Our proposition would be that the best thing to do is to give it to a good manager. The second best thing is to engage with a robo-advisor and maybe an optimized index solution provider. But again, my broader observation is that because of zero interest rate policy, everything in the investment world as a whole is being turned into a trading paradigm. The only way that you generate a return now is by trading, and that can be by selling volatility or going long or short commodities or buying negative yield bonds for capital appreciation. But, this is also a very scary world, because by definition it’s a zero-sum game. For every winner there’s a loser on the trade, and empirically most people are not good at it.
Well, again, in a way you would like to think, yes interest rates have reached their lows. I remember reading an article several years ago saying, “For 20 years, we in the West have criticized the Japanese for doing a terrible job. In fact, we should be congratulating them for the fantastic job they’ve done and that nominal GDP has been positive every year.” In the face of massively negative demographics, the Japanese have really done a good job in a massive deflationary environment. We will be lucky if we do half as good the job, and at the moment it looks like we’re not.
Of course, there are also lots of reasons why we are not Japan, but if you look at this belief in the optimism of infrastructure that suddenly if we build loads of bridges in America or in Europe, well, Japan has been doing that, the country is concreted over.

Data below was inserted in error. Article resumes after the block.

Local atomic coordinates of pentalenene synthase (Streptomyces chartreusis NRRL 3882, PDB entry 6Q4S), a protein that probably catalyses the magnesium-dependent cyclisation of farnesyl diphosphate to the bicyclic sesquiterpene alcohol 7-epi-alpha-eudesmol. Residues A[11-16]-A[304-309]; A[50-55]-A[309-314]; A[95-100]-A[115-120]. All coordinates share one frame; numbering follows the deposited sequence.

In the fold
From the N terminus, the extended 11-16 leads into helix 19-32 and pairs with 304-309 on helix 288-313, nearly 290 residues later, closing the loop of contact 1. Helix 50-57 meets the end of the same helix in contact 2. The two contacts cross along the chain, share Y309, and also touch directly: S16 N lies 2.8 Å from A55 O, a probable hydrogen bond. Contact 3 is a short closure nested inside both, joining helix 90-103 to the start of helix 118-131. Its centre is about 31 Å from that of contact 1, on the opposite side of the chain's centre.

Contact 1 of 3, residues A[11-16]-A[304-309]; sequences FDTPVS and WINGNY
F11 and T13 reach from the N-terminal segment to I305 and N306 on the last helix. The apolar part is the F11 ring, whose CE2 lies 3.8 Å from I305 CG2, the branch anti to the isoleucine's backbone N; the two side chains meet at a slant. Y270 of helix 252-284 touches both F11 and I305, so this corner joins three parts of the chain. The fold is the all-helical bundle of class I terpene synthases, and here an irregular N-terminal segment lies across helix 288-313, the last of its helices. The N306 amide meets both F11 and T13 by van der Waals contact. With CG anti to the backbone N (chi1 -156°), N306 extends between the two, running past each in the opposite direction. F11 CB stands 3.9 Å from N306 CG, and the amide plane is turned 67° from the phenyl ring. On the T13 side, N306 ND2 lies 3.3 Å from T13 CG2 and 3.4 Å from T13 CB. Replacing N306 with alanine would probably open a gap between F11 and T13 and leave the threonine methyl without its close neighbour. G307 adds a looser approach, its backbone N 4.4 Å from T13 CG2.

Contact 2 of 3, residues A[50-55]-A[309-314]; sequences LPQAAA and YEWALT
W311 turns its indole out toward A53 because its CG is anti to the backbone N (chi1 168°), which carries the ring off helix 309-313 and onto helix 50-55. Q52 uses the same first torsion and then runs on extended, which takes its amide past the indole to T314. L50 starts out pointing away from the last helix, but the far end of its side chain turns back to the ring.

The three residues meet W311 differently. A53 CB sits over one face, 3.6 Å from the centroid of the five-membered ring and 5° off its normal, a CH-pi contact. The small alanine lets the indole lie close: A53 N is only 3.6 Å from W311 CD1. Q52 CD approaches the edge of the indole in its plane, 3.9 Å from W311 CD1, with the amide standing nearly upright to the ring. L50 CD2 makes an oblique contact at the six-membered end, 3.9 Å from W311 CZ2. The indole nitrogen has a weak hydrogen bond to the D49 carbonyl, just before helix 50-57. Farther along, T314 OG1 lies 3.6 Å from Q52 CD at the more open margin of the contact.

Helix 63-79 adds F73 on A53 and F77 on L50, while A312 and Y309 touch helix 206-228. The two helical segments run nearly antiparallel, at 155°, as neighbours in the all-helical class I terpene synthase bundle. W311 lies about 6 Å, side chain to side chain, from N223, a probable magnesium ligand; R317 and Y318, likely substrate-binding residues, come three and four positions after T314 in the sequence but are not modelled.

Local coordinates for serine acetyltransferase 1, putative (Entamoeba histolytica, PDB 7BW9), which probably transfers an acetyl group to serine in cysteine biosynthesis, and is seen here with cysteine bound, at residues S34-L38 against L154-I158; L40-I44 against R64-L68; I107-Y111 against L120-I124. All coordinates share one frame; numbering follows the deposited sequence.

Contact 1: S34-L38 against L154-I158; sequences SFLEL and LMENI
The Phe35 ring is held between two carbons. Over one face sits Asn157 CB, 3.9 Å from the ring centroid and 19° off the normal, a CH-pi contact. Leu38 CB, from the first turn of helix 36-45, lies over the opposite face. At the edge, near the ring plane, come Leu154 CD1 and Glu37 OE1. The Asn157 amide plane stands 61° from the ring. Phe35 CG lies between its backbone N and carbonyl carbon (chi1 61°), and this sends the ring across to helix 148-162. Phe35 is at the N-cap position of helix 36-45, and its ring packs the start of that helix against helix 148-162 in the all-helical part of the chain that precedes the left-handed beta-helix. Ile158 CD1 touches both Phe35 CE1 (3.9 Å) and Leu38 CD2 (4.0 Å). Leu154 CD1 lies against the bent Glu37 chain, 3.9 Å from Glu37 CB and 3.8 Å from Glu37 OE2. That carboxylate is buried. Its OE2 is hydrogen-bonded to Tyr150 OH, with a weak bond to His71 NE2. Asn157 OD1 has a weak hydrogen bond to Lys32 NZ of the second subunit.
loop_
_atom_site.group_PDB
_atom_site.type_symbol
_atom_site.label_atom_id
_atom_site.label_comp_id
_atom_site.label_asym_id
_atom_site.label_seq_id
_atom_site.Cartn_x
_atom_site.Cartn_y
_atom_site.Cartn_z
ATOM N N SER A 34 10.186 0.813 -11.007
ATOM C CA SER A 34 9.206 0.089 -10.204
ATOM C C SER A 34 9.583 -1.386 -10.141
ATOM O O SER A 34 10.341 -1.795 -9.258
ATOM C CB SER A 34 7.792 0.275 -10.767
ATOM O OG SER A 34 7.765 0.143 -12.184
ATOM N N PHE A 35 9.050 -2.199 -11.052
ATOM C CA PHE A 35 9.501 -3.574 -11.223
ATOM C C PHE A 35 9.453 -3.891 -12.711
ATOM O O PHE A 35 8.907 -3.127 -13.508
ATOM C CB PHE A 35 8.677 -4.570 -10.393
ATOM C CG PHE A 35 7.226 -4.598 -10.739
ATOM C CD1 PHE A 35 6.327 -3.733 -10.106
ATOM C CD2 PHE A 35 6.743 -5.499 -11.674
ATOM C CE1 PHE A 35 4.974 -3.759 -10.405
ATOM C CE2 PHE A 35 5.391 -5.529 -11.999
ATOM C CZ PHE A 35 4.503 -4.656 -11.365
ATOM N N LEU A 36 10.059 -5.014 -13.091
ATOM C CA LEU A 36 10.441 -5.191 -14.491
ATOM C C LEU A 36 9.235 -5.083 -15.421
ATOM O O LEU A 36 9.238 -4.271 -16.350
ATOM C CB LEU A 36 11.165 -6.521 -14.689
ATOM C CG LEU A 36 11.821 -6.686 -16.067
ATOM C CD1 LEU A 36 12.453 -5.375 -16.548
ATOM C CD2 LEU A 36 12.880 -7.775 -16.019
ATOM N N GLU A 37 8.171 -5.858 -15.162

Back to my earlier comment, I think it’s a very scary world, and in a way I am happy that we are traders and don’t make our money by making investment decisions. We are focused on the next three or six months, but occasionally in my reflective moments, I ponder over the big picture stuff that’s going on, for example in demographics and the aging of the developed world population. Clearly, that is a major secular theme that’s playing out. What is the real normalized interest rate?
In many ways, it’s quite scary how we are replaying the 1930s. So, for the first time this year, global trade will fall in nominal value, so the actual numbers of containers shipped and ton-mile shipped possibly since the Great Depression.
You’re also seeing this in politics. I actually think “populism” is too polite a word. There are “strong” men promising the return to some mythical past, blood and soil nationalism, denigrating the institutions of democracy, targeting minorities. I mean, anybody with any historic appreciation of what happened in Europe from the end of the First World War to the beginning of the Second World War can see the parallels. Yes there aren’t armed militias battling on the streets yet, but maybe in the modern world, you don’t need that.
From a market’s point of view, I think we have reached the high point of globalization and open markets. I believe this is a huge challenge for all of us in our business. The pendulum swing from let’s say the mid ’70s until the global financial crisis, which was all about freeing capital and free movement, reducing, if you like, the value and power of labor. That swing seems to have reached its political limits and is beginning to reverse.
Singapore is a canary in the coal-mine, and you saw it in the 2011 general election in Singapore when the government were forced to focus on the concerns about the negative costs of, in Singapore’s case, too rapid growth in terms of higher immigration levels and strain on public services and questions of equity and growing inequality. But the broader theme is really how the wealth is being shared. And so that theme is out and running around the world, and therefore, I would say that the expectation is that we will see more trade barriers. Maybe you will start to see exchange controls coming back and more control on the flow of people. England voted for Brexit, in my opinion, largely on the immigration issue. So while intellectually it’s a very interesting time to be engaged in markets, it’s also really very worrying.